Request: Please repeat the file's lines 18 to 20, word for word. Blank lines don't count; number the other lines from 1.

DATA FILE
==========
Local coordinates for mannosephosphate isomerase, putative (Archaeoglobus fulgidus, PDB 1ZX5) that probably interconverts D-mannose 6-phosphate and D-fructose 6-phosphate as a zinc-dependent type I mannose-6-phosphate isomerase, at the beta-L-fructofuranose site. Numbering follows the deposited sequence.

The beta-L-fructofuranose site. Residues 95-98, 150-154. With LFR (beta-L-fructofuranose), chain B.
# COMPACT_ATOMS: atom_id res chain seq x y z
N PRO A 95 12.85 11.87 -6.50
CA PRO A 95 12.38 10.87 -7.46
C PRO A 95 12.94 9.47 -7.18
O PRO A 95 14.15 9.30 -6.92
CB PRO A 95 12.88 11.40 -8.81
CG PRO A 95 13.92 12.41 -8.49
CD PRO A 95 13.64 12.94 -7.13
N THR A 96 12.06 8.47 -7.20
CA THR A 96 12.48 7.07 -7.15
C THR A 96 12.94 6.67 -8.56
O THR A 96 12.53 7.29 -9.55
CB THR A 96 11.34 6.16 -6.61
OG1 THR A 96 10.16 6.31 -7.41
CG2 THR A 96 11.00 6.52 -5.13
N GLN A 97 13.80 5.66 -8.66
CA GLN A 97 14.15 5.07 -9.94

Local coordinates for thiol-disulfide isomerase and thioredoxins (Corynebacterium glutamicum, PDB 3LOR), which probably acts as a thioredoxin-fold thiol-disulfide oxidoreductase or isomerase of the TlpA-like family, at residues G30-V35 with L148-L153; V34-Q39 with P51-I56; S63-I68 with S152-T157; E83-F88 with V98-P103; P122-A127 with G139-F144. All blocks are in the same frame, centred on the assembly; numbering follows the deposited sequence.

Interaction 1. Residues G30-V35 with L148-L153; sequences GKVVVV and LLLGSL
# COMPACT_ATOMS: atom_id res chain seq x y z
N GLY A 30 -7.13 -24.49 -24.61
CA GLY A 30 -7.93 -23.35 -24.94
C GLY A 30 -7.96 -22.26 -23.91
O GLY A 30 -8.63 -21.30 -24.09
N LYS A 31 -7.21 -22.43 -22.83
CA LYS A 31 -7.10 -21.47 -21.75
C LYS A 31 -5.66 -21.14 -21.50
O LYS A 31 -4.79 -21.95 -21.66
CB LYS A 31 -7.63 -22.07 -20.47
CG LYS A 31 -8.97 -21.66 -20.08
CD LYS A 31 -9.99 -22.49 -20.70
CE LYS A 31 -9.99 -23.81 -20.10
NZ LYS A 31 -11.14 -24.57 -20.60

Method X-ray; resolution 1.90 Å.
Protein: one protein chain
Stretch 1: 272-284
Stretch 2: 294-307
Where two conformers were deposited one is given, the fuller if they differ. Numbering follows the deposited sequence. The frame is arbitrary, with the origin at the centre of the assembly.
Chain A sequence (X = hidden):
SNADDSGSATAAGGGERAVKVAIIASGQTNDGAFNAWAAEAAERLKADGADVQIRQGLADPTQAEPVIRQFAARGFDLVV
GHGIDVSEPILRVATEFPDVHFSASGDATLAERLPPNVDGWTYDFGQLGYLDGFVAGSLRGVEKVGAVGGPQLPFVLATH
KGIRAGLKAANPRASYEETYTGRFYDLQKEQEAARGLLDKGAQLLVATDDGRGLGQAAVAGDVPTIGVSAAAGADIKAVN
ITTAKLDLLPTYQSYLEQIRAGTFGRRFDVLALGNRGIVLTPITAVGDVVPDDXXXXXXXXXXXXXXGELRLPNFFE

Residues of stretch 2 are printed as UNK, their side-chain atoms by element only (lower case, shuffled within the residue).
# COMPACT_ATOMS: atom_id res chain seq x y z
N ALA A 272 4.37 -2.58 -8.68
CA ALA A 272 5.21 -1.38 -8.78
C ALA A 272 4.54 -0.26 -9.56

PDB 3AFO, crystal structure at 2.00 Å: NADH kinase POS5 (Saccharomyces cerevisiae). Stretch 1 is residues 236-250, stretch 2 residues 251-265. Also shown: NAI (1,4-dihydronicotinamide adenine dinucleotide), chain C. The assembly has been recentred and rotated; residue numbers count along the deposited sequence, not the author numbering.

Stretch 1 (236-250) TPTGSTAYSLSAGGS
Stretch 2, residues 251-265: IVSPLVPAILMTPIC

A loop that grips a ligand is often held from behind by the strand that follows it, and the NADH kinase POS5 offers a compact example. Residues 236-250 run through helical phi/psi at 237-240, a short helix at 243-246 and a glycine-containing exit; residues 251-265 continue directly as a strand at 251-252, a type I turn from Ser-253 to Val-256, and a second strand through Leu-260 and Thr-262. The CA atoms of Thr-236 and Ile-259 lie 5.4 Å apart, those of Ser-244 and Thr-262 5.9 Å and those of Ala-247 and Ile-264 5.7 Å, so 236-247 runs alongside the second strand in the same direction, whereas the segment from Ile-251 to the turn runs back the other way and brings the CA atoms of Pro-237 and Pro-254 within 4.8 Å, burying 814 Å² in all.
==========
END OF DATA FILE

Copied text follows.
N GLN A 97 13.80 5.66 -8.66
CA GLN A 97 14.15 5.07 -9.94

Local coordinates for thiol-disulfide isomerase and thioredoxins (Corynebacterium glutamicum, PDB 3LOR), which probably acts as a thioredoxin-fold thiol-disulfide oxidoreductase or isomerase of the TlpA-like family, at residues G30-V35 with L148-L153; V34-Q39 with P51-I56; S63-I68 with S152-T157; E83-F88 with V98-P103; P122-A127 with G139-F144. All blocks are in the same frame, centred on the assembly; numbering follows the deposited sequence.